Why Nailers in Low Slope Roofing Systems are so important

Roofers in DFW - Roofing Company Dallas - CMAC Roofing (3)

ANSI SPRI ES1 has been in place since 2003 to assist designers, producers, owners and contractors in preventing perimeter edge metal assemblies from failing in low-slope roofing systems. Edge metal is also the primary form of membrane securing, a visible indicator of performance or loss, and is needed in a high wind event to withstand the primary effect on the roof. What are we doing to ensure that these tested and code-compliant assemblies transfer load to other stable and sustainable components that absorb the transfer of load at the very least?

The dominant choice in commercial building perimeter joinery continues to be nailers made from wood. This is largely due to initial expense, availability, and normal practice. As we begin to assess how best to protect a facility’s perimeter, there are numerous considerations. Is the design suspicious of condensation and water intrusion for moisture, mold and rot? Will the chosen component warp over time to generate uneven and weak connection points? Will the type of fastener used react, causing rust or decay, with the substrate? The labor required to create the nailer is economically viable with radius, convex/concave, or a high nailer condition of construction. It is not uncommon to find tapered insulation in roof assemblies with nailer constructions that exceed 12′ in height at the perimeter with the current insulation requirements in code. Many of these questions fall back on the designer to address, and it can be helpful for designers to have wind uplift and attachment reference resources as well as proper designs in their design for tying in thermal, air, and vapor barriers.

We find a coping that has remained attached to a shimmed nailer made of parts of wood. The assembly released not only under wind power from the substrate, but also suffered a deformation of the torsion load, twisting the wood components as it sheared off the edge of the house.

We are discovering a suspicious design multi-component nailer with many potential current and future flaws. This perimeter offered a small solid surface to protect a membrane, left a flexible and volatile potential for load durability and posed a weakness in the ability of the installer to avoid penetration of air and water. Esthetically, there was also significant scope for any completed assembly to mimic the wavy substrate look.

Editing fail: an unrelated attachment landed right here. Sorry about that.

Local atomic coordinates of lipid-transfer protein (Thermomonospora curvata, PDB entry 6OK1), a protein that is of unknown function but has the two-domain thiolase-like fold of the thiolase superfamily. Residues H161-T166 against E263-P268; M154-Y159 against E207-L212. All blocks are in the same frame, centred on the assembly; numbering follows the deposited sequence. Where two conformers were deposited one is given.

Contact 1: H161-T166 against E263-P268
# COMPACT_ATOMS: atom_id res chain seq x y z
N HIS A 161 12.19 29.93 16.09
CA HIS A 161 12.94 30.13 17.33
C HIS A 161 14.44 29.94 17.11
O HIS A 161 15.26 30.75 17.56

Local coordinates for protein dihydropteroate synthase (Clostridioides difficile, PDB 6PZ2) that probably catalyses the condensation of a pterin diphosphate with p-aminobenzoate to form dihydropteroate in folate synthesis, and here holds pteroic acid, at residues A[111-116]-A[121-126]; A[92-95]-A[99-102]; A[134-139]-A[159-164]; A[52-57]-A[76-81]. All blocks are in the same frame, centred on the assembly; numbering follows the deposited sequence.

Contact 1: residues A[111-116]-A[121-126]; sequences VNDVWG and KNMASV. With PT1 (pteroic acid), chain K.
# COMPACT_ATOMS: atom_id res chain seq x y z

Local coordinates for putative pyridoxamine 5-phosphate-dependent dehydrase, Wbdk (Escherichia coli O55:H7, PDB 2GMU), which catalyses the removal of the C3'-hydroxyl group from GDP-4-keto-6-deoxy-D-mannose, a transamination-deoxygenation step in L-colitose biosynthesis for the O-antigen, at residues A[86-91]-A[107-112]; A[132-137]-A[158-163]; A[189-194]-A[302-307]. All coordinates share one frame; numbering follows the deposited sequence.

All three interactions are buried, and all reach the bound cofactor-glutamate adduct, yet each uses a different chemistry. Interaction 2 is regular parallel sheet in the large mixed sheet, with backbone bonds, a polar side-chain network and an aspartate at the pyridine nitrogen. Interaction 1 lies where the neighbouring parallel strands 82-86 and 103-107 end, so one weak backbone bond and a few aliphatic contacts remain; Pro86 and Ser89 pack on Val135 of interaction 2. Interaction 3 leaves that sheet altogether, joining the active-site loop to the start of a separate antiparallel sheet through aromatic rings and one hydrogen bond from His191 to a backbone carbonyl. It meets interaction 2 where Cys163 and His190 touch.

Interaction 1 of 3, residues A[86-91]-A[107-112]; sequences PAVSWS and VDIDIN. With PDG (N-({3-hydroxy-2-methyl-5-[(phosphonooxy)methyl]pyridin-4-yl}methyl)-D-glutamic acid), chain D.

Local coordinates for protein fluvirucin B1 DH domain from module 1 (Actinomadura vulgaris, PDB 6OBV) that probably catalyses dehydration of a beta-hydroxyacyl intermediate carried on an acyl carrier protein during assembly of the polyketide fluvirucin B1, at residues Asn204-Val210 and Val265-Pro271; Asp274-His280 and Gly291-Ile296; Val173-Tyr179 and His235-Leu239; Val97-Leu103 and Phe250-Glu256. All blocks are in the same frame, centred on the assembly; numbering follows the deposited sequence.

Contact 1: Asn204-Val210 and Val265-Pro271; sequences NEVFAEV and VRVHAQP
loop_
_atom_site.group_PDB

We found plywood used to manufacture a radius condition that produced an extremely volatile load consistency, considerable height variance to work with by the installer, and reflected the capacity for faster condensation degradation in air pockets and gaps.

The good news is that there are different services that deal with nailers and their value in commercial buildings. These specifications are designed to provide specifiers and installers with a baseline reference to reduce the incidence of a concealed flaw at the perimeter of your roof assembly.

The most current of these publications, the ANSI SPRI ED1 Design Specification for Edge Structures Used for Low Slope Roofing Systems, which was accepted by ANSI on June 3, 2019, is addressed to a designer with tables A6 and A7 that include Nailer Connection Fastener Loads for buildings above and below 60 ‘in height. Relevant information for fastener spacing and perimeter fastener load is given to the builder on the basis of the Area of Roof Pressure psf (kPa) in an easy to use format. For models needing to fix complex situations and heights of nailers, this becomes important and can be a valuable reference for ensuring perimeter cohesion.

Furthermore, where alternative nailers or no nailers need to be used, ED1 offers the designer instructions. Additional advice on non-wood nailers and the addition of fasteners to light weight concrete and gypsum decks is given on pages 24 and 25. The architecture of this device should not be underestimated as a secret component in an assembly that could bear a considerable amount of load transfer liability.

The single ply roofing industry continues to see improvements in masonry fastening solutions that can sometimes totally remove the nailer and enable termination components to be firmly installed without the use of wood. Time must be taken to ascertain the consistency of the masonry substrate, frequently doing a pull evaluation of the current state. Designers include air room, EIFS, and ACM panels in certain exterior envelope solutions, which can generate problems for proper Dallas roofing membrane protection if not tackled during develop. In an effort to match surfaces that may not be sufficient for load transfer and securing, these variances may decrease the efficacy of tested fastening patterns and may produce additional opportunities for torque failure from longer screws or nails poorly secured.

As the building industry progresses with continuity into continuous insulation and construction envelope solutions, multiple nailer alternates give designers the opportunity to stretch insulation or lightweight concrete beyond which these elements have been prevented by conventional wood nailers in the past.

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